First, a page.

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Chronic Q Fever Causing Aortitis

  • Uchenna T. Ikediobi
    Affiliations
    Department of Medicine, Carver College of Medicine, University of Iowa Hospitals and Clinics, Iowa City, Iowa
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  • Judy Streit
    Correspondence
    Requests for reprints should be addressed to Judy Streit, MD, Department of Medicine, University of Iowa Hospitals and Clinics, 200 Hawkins Drive, Iowa City, IA 52242.
    Affiliations
    Department of Medicine, Carver College of Medicine, University of Iowa Hospitals and Clinics, Iowa City, Iowa

    Division of Infectious Diseases, Carver College of Medicine, University of Iowa Hospitals and Clinics, Iowa City, Iowa
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      To the Editor:
      A 64-year-old man with a history of rheumatoid arthritis, on hydroxychloroquine and low-dose steroid, and with a stable infra-renal abdominal aortic aneurysm, was admitted in November for a 2-week history of low back pain. He described 3 months of low-grade temperature elevations, night sweats, and a 10-pound weight loss. He lived in southern Iowa and spent most of the preceding summer outdoors working at a shooting range, in close proximity to sheep and cattle farms. He was afebrile, and physical examination revealed no vascular bruits or murmurs. There was no abdominal pulsatile mass or tenderness on back or abdominal palpation.
      Laboratory data revealed an elevated erythrocyte sedimentation rate of 47 mm/h (0-15 mm/h) and C-reactive protein of 1.5 mg/dL (<0.5 mg/dL). Complete blood count and liver function tests were normal. Computed tomography scan of the abdomen/pelvis confirmed the stable infra-renal aortic and common iliac artery aneurysms, but detected new fat stranding and focal dilatation of the inferior mesenteric artery (Figure).
      Figure thumbnail gr1
      FigureAbdominal CT scan demonstrates fat stranding at the origin of the inferior mesenteric artery (arrow).
      Positron-emission tomography–computed tomography showed a hyper-metabolic focus at the origin of the inferior mesenteric artery consistent with inflammation or infection. Blood cultures were negative. Brucella, Lyme, Ehrlichia, and Bartonella serologies and QuantiFERON-TB Gold results were negative. Q fever serology showed an immunoglobulin G phase I >1:32,768 and phase 2 >1:4096; immunoglobulin M phase 1 and 2 were both 1:32. Treatment was initiated with doxycycline, and his hydroxychloroquine dose was increased. He underwent surgical resection with placement of polytetrafluoroethylene graft 1 month later.

      Discussion

      Coxiella burnetii is an obligate intracellular pathogen responsible for Q fever, a worldwide zoonosis. Common animal reservoirs leading to human infections include cattle, sheep, and goats.
      • Woldehiwet Z.
      Q fever (coxiellosis): epidemiology and pathogenesis.
      • Babudieri B.
      Q fever: a zoonosis.
      Following inhalation or ingestion of organisms, C. burnetii can cause acute or chronic infection.
      • Woldehiwet Z.
      Q fever (coxiellosis): epidemiology and pathogenesis.
      • Raoult D.
      • Marrie T.
      • Mege J.
      Natural history and pathophysiology of Q fever.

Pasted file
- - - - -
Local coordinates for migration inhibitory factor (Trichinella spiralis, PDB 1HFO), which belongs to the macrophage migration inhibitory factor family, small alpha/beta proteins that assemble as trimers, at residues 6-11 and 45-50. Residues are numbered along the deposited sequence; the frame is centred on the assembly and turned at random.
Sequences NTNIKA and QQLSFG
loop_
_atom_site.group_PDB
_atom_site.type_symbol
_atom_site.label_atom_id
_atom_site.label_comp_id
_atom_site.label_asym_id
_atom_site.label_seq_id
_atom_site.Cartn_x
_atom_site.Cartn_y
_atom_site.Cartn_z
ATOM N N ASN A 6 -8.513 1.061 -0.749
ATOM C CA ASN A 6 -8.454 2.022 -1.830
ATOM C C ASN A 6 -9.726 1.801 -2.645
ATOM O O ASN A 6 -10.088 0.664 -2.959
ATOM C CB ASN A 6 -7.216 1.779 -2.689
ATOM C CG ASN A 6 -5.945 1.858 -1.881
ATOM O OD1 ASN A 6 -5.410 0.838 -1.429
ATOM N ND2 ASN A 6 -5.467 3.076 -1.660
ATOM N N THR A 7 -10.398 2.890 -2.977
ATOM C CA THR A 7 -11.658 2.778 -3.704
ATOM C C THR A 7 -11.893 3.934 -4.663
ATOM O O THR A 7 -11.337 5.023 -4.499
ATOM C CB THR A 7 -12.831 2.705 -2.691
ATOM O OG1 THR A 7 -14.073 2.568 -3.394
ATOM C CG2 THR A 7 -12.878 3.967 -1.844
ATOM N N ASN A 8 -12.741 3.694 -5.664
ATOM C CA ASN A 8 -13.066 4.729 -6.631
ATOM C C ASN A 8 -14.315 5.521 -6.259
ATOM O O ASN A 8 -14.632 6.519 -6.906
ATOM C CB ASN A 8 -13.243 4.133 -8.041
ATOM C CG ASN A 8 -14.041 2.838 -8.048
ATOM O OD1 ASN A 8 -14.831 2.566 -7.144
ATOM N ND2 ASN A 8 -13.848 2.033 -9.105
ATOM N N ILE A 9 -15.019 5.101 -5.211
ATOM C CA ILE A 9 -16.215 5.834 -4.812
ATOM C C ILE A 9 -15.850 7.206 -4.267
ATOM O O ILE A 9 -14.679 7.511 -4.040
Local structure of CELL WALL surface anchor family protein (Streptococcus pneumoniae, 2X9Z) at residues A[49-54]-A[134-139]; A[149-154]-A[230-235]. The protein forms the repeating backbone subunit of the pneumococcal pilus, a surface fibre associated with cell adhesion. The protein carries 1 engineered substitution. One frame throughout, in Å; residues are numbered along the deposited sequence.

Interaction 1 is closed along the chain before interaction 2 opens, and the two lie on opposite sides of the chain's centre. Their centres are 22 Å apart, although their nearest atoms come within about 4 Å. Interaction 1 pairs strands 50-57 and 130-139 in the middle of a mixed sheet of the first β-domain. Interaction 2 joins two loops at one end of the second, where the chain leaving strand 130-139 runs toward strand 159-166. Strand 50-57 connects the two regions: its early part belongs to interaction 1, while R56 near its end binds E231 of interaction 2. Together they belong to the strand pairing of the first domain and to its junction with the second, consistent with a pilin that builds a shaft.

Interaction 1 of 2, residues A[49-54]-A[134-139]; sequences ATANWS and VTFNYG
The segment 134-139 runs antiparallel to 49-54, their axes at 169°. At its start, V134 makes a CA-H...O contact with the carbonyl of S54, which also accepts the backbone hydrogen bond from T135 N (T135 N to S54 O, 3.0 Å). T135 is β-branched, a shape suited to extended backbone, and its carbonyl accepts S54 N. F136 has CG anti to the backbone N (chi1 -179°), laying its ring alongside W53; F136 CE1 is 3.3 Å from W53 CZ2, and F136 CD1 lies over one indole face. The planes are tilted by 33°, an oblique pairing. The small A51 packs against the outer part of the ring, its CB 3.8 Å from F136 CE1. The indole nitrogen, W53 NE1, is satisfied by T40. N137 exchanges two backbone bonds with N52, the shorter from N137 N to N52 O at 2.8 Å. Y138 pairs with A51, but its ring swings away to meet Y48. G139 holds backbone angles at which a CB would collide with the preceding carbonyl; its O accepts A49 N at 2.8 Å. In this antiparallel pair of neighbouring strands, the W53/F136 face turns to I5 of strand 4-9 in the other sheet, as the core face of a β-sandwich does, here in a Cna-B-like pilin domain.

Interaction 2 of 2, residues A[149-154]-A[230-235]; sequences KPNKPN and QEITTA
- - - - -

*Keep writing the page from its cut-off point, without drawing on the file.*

Acute Q fever typically manifests as a flu-like illness often associated with pneumonia or hepatitis.
      • Kazar J.
      Coxiella burnetii infection.
      Chronic Q fever develops in up to 10% of infections,
      • Wegdam-Blans M.C.A.
      • Vainas T.
      • van Sambeek M.R.
      • et al.
      Vascular complications of Q fever infections.
      facilitated by host factors and organism virulence features. This patient’s immunocompromised state due to rheumatoid arthritis and steroid use likely contributed to the evolution to chronic infection. C. burnetii targets monocytes/macrophages and survives within the phagolysosome. Diseased vascular/endovascular tissues are predisposed to chronic infection, leading to further tissue damage.
      • Woldehiwet Z.
      Q fever (coxiellosis): epidemiology and pathogenesis.
      • Mege J.L.
      • Maurin M.
      • Capo C.
      • Raoult D.
      Coxiella burnetii: the “query” fever bacterium. A model of immune subversion by a strictly intracellular microorganism.
      Hence, chronic Q fever is manifest as endocarditis in the context of preexisting cardiac valvular abnormality, and less commonly, infected vascular grafts and aortic aneurysms, as in this case. Management of Coxiella-infected aneurysms includes surgical resection and long-term antibiotics. The addition of hydroxychloroquine can reduce the duration of treatment for endovascular infections.
      • Raoult D.
      • Houpikian P.
      • Dupont H.T.
      • et al.
      Treatment of Q fever endocarditis: comparison of 2 regimens containing doxycycline and ofloxacin or hydroxychloroquine.
      Because signs and symptoms of Q fever are nonspecific, the index of suspicion is often low without a compelling exposure history. Diagnosis usually rests on serology, given C. burnetii’s fastidious nature. Polymerase chain reaction can be performed for diagnosis, but performance varies widely based on chronicity of infection and whether antibody titers are markedly elevated.
      • Fenollar F.
      • Fournier P.E.
      • Raoult D.
      Molecular detection of Coxiella burnetii in the sera of patients with Q fever endocarditis or vascular infection.
      These factors likely contribute to the rarity with which C. burnetii is identified as the responsible agent in vascular infection.

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